Hypnotic Brass Ensemble Gets Hypnotic with 'Book of Sound'
Rich in texture and depth, Hypnotic Brass Ensemble's Book of Sound is a departure from funk and jazz. Nonetheless, it's packed with lush vibes and a soulful backbone.
Book of Sound
Hypnotic Brass Ensemble
10 November 2017
The brothers of Chicago-based Hypnotic Brass Ensemble grew up in a disciplined, musical household. Their father, Phil Cohran, was a trumpet player in the Chicago jazz scene who spent a considerable amount of time playing in the Sun Ra Arkestra. Cohran would rouse his sons up at the crack of dawn to practice before breakfast, bathing their house in the warm glow of polyphonic brass harmony. It was a tradition that not only instilled a rigid rehearsal structure but also magnified the ritualistic, almost devotional power of connection with one's instrument.
Growing up and forming their band, the brothers came into their own as a polished collective of musicians fusing jazz, funk, and R&B. Their sound pays homage to hip-hop and soul as much as the New Orleans brass band tradition.
Hypnotic Brass Ensemble cut their teeth in clubs and street performances, eventually touring the country and visiting international jazz festivals. They solidified their group dynamics, blending tight arrangements and energetic improvisations and developing their vivacious live shows. Their latest record, Book of Shadows, however, pivots the band into more of a meditative direction. Conceptually influenced in part by understanding our place in the cosmos and the great unknown, it's a record underpinned by what jazz critic Whitney Balliet called "the sound of surprise". Textured and patient, Book of Sound expands Hypnotic Brass Ensemble's range with a more static, contemplative direction.
Most of the tracks build upon repetitive, trance-inducing vamps that feel no need to rush into needlessly virtuosic grandstanding. The bass line of "Lead the Way", constructed with low brass and voice, is lethargic yet welcoming. "Morning Call" feels like a ritualistic call to prayer with organs and reverb-caked trumpets melting into a beautiful, psychedelic meditation. It's a stark departure from their previous records, a progression that feels like a natural evolution of maturing musical instincts. The warm buzz of layered vocals and shining brass harmonies in "Now" make it an ideal late-at-night-with-headphones experience.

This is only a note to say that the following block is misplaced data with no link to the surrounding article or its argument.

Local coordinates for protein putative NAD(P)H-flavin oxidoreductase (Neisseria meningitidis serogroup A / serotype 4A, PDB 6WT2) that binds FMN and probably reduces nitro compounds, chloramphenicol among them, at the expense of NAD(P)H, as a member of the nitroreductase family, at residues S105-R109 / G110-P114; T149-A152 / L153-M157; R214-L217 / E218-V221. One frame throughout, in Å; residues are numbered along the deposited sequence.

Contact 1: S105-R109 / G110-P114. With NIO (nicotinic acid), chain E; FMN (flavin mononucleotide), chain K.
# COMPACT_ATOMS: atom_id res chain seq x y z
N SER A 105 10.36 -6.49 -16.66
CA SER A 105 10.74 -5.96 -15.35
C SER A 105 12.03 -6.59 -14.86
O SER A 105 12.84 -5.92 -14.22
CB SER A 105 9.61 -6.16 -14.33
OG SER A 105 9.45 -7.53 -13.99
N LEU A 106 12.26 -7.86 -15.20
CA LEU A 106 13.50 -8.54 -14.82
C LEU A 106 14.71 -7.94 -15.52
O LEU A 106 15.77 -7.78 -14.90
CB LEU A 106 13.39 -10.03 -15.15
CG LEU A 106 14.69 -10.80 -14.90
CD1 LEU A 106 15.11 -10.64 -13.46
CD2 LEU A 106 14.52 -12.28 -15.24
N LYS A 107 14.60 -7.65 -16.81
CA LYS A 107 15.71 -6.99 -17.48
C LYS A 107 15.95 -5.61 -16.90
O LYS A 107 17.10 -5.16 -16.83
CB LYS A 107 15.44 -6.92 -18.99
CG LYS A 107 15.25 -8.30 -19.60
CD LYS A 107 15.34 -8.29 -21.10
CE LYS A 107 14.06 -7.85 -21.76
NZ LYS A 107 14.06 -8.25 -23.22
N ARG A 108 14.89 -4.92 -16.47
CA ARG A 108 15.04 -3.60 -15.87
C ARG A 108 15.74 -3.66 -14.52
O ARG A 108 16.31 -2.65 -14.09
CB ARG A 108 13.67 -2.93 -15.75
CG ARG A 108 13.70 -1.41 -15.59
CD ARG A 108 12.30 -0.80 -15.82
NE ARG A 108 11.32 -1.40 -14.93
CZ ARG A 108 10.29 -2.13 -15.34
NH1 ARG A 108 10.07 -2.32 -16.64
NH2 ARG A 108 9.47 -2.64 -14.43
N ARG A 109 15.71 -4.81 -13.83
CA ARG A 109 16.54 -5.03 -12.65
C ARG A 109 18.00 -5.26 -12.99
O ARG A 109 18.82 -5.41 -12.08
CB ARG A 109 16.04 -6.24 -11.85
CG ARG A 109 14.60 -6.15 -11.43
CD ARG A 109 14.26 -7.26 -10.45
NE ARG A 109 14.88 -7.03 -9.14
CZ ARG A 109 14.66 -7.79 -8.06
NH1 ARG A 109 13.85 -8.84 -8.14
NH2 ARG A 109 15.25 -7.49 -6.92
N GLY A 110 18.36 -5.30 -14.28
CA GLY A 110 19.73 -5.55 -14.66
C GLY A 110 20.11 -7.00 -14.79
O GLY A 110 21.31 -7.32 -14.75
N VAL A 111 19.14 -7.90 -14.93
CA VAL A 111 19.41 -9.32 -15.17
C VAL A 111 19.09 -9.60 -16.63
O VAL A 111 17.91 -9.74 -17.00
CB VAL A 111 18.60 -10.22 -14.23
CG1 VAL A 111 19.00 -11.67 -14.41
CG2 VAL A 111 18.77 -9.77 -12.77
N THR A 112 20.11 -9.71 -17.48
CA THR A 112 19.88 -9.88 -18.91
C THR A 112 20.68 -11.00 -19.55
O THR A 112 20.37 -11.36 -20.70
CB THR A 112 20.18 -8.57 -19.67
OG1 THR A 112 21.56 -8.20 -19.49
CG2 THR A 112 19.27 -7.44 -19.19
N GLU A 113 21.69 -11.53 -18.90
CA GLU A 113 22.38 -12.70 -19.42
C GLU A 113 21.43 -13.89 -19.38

Book of Sound radiates the spiritual essence of Sun Ra and Miles Davis' early electric period. It sounds like an album that demands to be heard on vinyl under intense mood lighting. Hypnotic Brass Ensemble mined their studio resources for this record, taking time to mix and arrange each tune into a stellar, moody number. Consider the melancholy melody of "Midnight" as it shifts character by being passed around from trumpet to haunting female voice to flute. That's not to say it's a derivative throwback album – Book of Shadows is packed with fantastic moments of originality and spiritual richness.
Occasionally, however, the hypnotic slow jam gets a little tiresome. "Kepra" and "Purple Afternoon" are beautifully hazy numbers that still sound stale when compared to a more nuanced track like "Midnight". Towards the end of the album tracks like "Sri Neroti" feel a bit overused, almost like imitations of what you've already heard on the record. "Heaven and Earth" amps up the energy with a virtuosic tuba bass line and tight trumpet shouts – more of this would have given the album more range. By itself, closing track "Royalty" is sleek and sexy, but after the previous ten tracks, it lacks the same edge as it would have surrounded by more energy and, perhaps, less studio production.
Nonetheless, it's a record with a polished, trance-inducing vibe. Hypnotic Brass Ensemble honors their father and their influences in a spiritually cleansing way.